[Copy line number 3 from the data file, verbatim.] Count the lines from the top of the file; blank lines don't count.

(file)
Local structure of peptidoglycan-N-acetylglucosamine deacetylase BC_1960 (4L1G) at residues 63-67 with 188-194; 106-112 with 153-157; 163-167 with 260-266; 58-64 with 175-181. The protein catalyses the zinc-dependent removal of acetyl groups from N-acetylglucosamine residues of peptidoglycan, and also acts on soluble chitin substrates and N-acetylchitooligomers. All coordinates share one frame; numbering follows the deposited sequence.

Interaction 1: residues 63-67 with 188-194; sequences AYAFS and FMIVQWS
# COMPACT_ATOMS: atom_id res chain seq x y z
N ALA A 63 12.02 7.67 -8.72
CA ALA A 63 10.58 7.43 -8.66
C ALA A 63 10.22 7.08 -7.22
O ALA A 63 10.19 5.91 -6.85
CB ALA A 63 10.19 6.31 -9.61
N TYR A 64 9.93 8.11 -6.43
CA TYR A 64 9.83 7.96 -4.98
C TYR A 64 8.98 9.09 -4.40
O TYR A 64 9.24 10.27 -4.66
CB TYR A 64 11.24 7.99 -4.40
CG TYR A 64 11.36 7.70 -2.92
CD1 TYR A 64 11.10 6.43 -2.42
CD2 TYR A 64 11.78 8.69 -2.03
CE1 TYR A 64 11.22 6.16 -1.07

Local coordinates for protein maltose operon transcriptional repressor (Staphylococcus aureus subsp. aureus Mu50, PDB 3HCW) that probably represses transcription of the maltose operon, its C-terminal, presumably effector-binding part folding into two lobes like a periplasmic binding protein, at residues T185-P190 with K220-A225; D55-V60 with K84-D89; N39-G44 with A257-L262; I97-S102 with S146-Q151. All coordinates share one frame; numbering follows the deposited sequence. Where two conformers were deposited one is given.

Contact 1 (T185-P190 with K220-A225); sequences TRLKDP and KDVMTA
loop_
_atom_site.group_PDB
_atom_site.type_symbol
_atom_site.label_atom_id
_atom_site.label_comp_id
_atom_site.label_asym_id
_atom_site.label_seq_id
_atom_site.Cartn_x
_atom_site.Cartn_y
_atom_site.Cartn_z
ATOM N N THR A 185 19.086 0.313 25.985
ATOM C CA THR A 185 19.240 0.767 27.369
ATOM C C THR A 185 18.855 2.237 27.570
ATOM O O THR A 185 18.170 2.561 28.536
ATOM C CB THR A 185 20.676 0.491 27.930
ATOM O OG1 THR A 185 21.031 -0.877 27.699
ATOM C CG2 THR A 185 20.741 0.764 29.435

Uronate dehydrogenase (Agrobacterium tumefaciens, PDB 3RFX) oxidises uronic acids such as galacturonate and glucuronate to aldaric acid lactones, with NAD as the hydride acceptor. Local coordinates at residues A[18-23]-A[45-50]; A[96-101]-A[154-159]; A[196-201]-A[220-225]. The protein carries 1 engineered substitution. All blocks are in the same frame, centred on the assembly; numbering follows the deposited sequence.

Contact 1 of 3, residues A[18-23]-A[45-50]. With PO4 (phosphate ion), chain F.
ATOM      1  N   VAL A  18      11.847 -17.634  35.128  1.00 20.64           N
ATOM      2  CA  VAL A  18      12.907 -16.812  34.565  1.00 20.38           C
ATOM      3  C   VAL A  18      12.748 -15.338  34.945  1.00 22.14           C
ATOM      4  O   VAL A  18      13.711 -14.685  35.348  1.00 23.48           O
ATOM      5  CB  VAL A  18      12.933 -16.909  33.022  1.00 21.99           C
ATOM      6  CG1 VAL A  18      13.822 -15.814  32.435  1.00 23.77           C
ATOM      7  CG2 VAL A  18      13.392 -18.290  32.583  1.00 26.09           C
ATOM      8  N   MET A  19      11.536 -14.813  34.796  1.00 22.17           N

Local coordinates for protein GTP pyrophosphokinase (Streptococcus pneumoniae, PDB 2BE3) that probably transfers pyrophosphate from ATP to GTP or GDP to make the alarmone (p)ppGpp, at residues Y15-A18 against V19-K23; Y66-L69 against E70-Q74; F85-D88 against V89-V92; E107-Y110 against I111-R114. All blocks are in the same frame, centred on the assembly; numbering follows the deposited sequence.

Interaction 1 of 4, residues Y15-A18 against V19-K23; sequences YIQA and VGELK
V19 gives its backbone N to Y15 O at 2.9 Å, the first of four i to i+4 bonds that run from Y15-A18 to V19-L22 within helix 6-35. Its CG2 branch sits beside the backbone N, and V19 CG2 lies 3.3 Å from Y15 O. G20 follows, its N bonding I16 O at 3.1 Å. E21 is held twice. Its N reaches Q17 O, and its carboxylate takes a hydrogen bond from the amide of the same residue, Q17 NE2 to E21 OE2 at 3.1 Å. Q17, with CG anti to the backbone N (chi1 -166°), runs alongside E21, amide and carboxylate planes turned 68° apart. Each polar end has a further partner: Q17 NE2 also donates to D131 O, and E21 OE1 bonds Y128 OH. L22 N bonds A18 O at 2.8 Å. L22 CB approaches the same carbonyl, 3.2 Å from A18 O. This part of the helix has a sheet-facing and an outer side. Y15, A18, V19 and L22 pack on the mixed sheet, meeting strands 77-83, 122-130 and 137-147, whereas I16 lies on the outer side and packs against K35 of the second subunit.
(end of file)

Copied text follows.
# COMPACT_ATOMS: atom_id res chain seq x y z